The question before this court on plaintiff's motion to amend is whether the defendants have been prejudiced by the delay in the filing by plaintiff of his motion to amend. No such prejudice having been found such that plaintiff's motion to amend should be denied, it is ordered that ... leave to file [an] amended complaint is hereby granted.

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(Emphasis added). Thus, the precise question on appeal is whether there is evidence of prejudice to the defendant accruing between March, 1981, and March, 1982, that would justify dismissal of appellant's suit with prejudice.


We have reviewed the record, the papers filed by the parties in the district court, and the district court's order dismissing Mir's complaint for failure to prosecute. We cannot find in these documents allegations of prejudice occasioned by delay during the relevant period sufficient to justify the drastic sanction of dismissal with prejudice. The court's order of dismissal merely recites the language of Local Rule 237; the memorandum decision on appellant's motion to alter or amend the original order of dismissal provides no additional insight into the district court's reasons for imposing the extreme sanction of dismissal with prejudice.


Arguments that defendants have been prejudiced by delay in this case, with one exception, rest on the assumption that the relevant period of delay commences in 1972.2 As we note above, this assumption is erroneous. Defendants' only argument that appears to address the delay from March, 1981, to March, 1982, suggests that because plaintiff's amended complaint was not filed promptly in March, 1981, and because the complaint advanced additional theories of recovery, defendants were prejudiced in their efforts to prepare to meet the claims in the amended complaint.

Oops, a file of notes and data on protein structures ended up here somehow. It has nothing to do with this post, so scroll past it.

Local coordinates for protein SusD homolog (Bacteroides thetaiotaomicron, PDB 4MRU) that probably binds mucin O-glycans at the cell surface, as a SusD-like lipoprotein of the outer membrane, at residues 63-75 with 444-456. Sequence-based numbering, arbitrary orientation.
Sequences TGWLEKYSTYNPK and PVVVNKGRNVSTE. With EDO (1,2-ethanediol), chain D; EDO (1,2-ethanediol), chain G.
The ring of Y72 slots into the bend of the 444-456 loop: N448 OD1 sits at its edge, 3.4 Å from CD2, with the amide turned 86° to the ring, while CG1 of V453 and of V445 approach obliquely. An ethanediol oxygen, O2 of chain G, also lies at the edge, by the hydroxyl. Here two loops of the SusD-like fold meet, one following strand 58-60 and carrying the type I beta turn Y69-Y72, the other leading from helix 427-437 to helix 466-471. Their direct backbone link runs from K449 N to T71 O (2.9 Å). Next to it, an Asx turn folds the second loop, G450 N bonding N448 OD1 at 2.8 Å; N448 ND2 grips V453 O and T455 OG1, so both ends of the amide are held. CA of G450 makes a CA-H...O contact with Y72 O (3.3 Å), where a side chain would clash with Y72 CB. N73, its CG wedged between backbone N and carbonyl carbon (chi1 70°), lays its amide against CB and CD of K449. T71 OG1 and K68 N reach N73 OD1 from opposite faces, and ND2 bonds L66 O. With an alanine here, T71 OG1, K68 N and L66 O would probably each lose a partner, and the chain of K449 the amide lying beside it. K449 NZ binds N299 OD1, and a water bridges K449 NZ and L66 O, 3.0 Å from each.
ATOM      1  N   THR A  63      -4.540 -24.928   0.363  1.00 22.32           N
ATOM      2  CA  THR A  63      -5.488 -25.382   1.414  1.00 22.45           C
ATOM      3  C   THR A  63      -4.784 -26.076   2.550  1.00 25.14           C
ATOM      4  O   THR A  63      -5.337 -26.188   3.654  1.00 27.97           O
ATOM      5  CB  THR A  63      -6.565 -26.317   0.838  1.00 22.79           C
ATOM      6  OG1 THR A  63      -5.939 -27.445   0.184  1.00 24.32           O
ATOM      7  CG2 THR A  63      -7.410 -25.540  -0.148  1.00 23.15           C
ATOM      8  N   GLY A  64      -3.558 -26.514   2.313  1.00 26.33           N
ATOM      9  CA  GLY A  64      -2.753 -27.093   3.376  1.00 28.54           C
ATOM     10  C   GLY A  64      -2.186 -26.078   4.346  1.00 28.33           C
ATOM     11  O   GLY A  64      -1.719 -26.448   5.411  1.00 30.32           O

This allegation of surprise is without factual support. Defendants had in hand a copy of plaintiff's amended complaint which was attached to the March, 1981, motion to amend. The district court found that the amended complaint stating additional theories of recovery would not prejudice defendants. Moreover, defendants never sought, formally or informally, to discover further information regarding appellant's amended complaint between March 1981 and March 1982. Thus the prejudice to defendants, if any, is not reflected in the record before us nor does the record reflect that plaintiff was afforded any opportunity to avoid creating such prejudice, if any. Finally, the district court did not in any way warn plaintiff that his inaction risked dismissal of his suit. We cannot, therefore, approve the dismissal of appellant's suit in this case.


Appellant's papers filed in opposition to the motion to dismiss reflect a request that the district court impose a discovery and trial schedule that will lead expeditiously to a hearing on the merits of appellant's complaint. We think such a procedure a far more appropriate response to the delay in this case than the sanction of outright dismissal with prejudice. See Nevijel v. North Coast Life Insurance Co., 651 F.2d 671, 674 (9th Cir.1981) (dismissal with prejudice under Fed.R.Civ.P. 41(b) for failure to comply with Fed.R.Civ.P. 8(a) & (e) upheld where district court explored all reasonable alternatives to dismissal with prejudice first). Were the plaintiff to fail to comply with such a schedule without cause, the sanction of dismissal might then be appropriate. In any event, dismissal with prejudice is not justified at this juncture.


Accordingly, the judgment of the district court is REVERSED, and the case is REMANDED for further proceedings consistent with this opinion.


Local Rule 237 provides:

Actions or proceedings which have been pending in this court for more than six months without any proceedings having been taken therein during such period, may, after notice, be dismissed by the court for want of prosecution, at the calling of a calendar prepared for that purpose by the clerk. Such a dismissal shall be without prejudice, unless otherwise ordered.


Defendants also cite numerous cases for the proposition that delay alone, regardless of actual prejudice, necessitates dismissal of a plaintiff's complaint. We cannot agree. The proposition established by these cases is that the length of delay may be an indication that prejudice has occurred. See, e.g., Nealey v. Transportacion Maritima Mexicana, S.A., 662 F.2d 1275, 1279-80 (9th Cir.1980); Moore v. Telfon Communications Corp., 589 F.2d 959, 967-68 (9th Cir.1978) (stating that delay alone may justify dismissal but proceeding to focus on and discuss the question of prejudice arising from delay)